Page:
At the annual meeting of the Society of Automotive Engineers (SAE) in Detroit on January 14, 1959, NASA’s first Administrator, Dr. T. Keith Glennan, said: “I can imagine a remote future when spaceflight, in some form, might become nearly as commonplace as air travel is today.”
In 2014, NASA’s parallel path for human spaceflight took a giant leap forward when the agency announced U.S. astronauts once again would travel to and from the International Space Station (ISS) from the United States on American spacecraft under groundbreaking contracts through NASA’s Commercial Crew Program. The agency selected Boeing and SpaceX to transport U.S. crews to and from the ISS using their CST-100 and Crew Dragon spacecraft, respectively, with a goal of ending the nation’s sole reliance on Russia in 2017.
Kathryn Lueders is Program Manager for NASA’s Commercial Crew Program. She oversees program facilitation of commercial spacecraft development and certification to enable the safe transportation of NASA astronauts.
We recently spoke to Kathryn about the goals NASA has already achieved, and what’s to come.
NASA Tech Briefs: Other than no longer relying on Russian crew transportation, what were the main factors behind NASA’s push to commercialize access to space?
Kathryn Lueders: We’re trying to expand the nation’s industrial base. Our efforts to mature U.S. capabilities to be able to deliver crews to low-Earth orbit (LEO) have been successful. The investment the nation has made through the Commercial Crew Integrated Capability (CCiCap), and now in our final certification phase, has really touched and grown parts of industry across the country.
From a NASA perspective, we’ve always viewed ourselves as a little of the R&D budget of the nation, so this was a particular area that, post-shuttle, we invested in from an Orion and exploration perspective. Getting industry to be able to establish their capabilities to provide crew transportation — that all helps the sub-orbital industry, too. That was really another major goal of the program.
NTB: This seems to be a significant shift in the Agency’s traditional spacecraft development program. How is this partnership different from the way NASA has always worked with private industry in the past to build spacecraft — shifting so much of the responsibility to industry?
Lueders: We tried a couple of different ways to commercialize NASA capabilities, and I remember the effort of trying to commercialize the shuttle in the 1990s. What you find out is that it’s very difficult when NASA capabilities are so geared to a specific NASA need to then try to turn that over to somebody else to develop their commercial needs. We’re allowing each of the commercial companies to determine their strategies to meet our needs, but also to look at what other needs they’d like to meet with their designs.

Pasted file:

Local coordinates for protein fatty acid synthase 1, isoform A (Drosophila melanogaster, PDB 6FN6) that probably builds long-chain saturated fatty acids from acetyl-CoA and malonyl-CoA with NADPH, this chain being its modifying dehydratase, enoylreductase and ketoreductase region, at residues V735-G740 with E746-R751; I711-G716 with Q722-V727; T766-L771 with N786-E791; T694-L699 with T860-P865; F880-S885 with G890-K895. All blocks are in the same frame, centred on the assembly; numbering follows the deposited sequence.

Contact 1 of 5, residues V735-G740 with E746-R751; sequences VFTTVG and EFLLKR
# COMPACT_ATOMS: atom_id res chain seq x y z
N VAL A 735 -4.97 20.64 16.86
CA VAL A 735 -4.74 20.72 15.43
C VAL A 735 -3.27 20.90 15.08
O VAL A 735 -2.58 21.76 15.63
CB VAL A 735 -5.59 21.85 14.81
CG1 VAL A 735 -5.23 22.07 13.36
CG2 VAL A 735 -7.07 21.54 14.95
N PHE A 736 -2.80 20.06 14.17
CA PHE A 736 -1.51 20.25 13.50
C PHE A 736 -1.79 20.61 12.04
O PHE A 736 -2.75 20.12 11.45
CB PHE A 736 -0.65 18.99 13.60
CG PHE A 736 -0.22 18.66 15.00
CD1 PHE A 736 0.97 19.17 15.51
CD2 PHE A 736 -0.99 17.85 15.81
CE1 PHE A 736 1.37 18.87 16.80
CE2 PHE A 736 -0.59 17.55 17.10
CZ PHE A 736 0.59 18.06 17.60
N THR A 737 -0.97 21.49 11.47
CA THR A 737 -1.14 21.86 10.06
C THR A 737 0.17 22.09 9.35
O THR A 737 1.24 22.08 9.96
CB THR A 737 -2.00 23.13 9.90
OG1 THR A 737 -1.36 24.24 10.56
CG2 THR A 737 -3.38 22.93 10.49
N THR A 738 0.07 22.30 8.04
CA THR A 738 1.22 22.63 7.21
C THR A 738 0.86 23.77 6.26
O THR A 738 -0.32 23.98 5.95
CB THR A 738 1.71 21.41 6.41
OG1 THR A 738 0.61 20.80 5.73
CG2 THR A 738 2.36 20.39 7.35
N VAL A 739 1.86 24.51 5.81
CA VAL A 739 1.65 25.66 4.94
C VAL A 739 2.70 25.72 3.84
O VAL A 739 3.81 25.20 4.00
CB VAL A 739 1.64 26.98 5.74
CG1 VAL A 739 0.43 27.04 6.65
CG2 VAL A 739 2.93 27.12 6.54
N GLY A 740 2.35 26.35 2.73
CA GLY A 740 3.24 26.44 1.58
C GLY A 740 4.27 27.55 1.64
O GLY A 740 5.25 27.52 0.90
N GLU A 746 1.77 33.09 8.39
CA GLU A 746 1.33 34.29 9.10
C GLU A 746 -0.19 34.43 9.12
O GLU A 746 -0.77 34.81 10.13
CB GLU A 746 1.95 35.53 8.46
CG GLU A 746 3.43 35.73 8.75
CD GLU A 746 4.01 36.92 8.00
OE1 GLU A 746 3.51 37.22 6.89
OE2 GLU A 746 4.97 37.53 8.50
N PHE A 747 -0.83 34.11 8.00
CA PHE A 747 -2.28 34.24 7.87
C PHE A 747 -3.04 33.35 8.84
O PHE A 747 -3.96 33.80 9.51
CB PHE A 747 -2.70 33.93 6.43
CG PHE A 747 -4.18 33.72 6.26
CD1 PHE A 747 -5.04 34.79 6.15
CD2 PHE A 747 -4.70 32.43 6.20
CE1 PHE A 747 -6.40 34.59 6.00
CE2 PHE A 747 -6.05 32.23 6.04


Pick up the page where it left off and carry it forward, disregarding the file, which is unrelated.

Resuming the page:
In the past, we built the NASA capabilities and then figured out how that fit back in with what other people needed. Instead, with Commercial Crew, we just put our NASA requirements out there so companies understood what we will need, but then could build what other capabilities they wanted to have that will help their business case.
If your end goal, in either case, is to get to a commercial operation, I think having it start from the beginning, where the companies own their strategies, is more effective.
NTB: You have to start with partners technologically advanced enough to meet the stringent NASA design review requirements.
Lueders: What I like about this model is that we made sure the contractors really understood our requirements and that they understood, when they were bidding for fixed-price contracts, what it was going to take for them to be able to meet our requirements and put that in their proposals. They were able to propose their concepts and each of them had their unique capabilities that went along with those concepts, as well as meeting our core requirements.
If we would have done this the traditional NASA way, and just had a core set of requirements, that’s all they would have met. But each proposal came in with unique capabilities that were above and beyond just the core set that NASA set as the bar. They were viewing other uses for their vehicles and keeping in mind other potential customers for their concepts. The big challenge from a NASA perspective was to make sure that our core set of requirements was as lean as possible while also allowing the partners to meet our needs with as much flexibility as possible to also meet other customers’ needs.
If we said that we’d only take a winged vehicle, or we’ll only take a capsule design, that would have been very limiting within the competition.
NTB: One concern about private companies taking humans to space is safety. In light of recent accidents and equipment malfunctions, does NASA have a more important role in ensuring that industry will be able to provide safe human access to space?
Lueders: Our requirements are the same, and the job we’re going to do is the same. What we need to balance is how you work through the test flights while you’re learning about the vehicle, and how you make those as safe as possible while meeting your test objectives.
What we, as a nation, need to start understanding is sometimes as you’re working through that initial understanding of the vehicle, there are times when you’ll learn something about the conditions under which the equipment is operating that you may not have understood at the time you did the test. That’s why we lost test pilots in the 1960s — because we fly with people to check out the system. Within our contracts, we require that you have a test flight with a minimal crew —with one NASA crew member. But it’s important to check it out on a test flight to make sure the concept works. Sometimes there are things you don’t know about until you get into a flight.